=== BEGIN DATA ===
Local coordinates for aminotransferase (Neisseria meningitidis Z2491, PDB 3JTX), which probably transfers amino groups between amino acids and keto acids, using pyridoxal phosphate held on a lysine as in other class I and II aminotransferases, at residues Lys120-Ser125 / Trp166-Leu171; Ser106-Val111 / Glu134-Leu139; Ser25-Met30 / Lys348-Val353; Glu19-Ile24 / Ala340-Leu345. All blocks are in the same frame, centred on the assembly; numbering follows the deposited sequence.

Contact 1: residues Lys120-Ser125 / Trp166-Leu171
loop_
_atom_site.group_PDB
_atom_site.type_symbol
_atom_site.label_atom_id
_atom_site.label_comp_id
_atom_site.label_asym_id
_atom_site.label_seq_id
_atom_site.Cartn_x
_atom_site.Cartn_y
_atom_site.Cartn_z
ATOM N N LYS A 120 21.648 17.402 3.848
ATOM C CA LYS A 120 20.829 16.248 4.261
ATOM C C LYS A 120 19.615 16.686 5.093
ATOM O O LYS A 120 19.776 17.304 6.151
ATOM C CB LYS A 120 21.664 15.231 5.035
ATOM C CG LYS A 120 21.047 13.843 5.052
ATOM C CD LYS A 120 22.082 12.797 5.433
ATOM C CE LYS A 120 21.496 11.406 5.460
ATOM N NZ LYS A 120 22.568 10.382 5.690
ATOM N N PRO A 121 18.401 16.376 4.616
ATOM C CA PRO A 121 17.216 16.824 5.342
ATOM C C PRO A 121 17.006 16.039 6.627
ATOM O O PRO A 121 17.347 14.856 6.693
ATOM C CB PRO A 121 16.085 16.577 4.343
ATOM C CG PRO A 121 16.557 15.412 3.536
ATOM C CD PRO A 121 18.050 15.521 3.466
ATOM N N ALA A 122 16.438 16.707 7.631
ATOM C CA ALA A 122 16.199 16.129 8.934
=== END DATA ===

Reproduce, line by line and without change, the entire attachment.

Local coordinates for aminotransferase (Neisseria meningitidis Z2491, PDB 3JTX), which probably transfers amino groups between amino acids and keto acids, using pyridoxal phosphate held on a lysine as in other class I and II aminotransferases, at residues Lys120-Ser125 / Trp166-Leu171; Ser106-Val111 / Glu134-Leu139; Ser25-Met30 / Lys348-Val353; Glu19-Ile24 / Ala340-Leu345. All blocks are in the same frame, centred on the assembly; numbering follows the deposited sequence.

Contact 1: residues Lys120-Ser125 / Trp166-Leu171
loop_
_atom_site.group_PDB
_atom_site.type_symbol
_atom_site.label_atom_id
_atom_site.label_comp_id
_atom_site.label_asym_id
_atom_site.label_seq_id
_atom_site.Cartn_x
_atom_site.Cartn_y
_atom_site.Cartn_z
ATOM N N LYS A 120 21.648 17.402 3.848
ATOM C CA LYS A 120 20.829 16.248 4.261
ATOM C C LYS A 120 19.615 16.686 5.093
ATOM O O LYS A 120 19.776 17.304 6.151
ATOM C CB LYS A 120 21.664 15.231 5.035
ATOM C CG LYS A 120 21.047 13.843 5.052
ATOM C CD LYS A 120 22.082 12.797 5.433
ATOM C CE LYS A 120 21.496 11.406 5.460
ATOM N NZ LYS A 120 22.568 10.382 5.690
ATOM N N PRO A 121 18.401 16.376 4.616
ATOM C CA PRO A 121 17.216 16.824 5.342
ATOM C C PRO A 121 17.006 16.039 6.627
ATOM O O PRO A 121 17.347 14.856 6.693
ATOM C CB PRO A 121 16.085 16.577 4.343
ATOM C CG PRO A 121 16.557 15.412 3.536
ATOM C CD PRO A 121 18.050 15.521 3.466
ATOM N N ALA A 122 16.438 16.707 7.631
ATOM C CA ALA A 122 16.199 16.129 8.934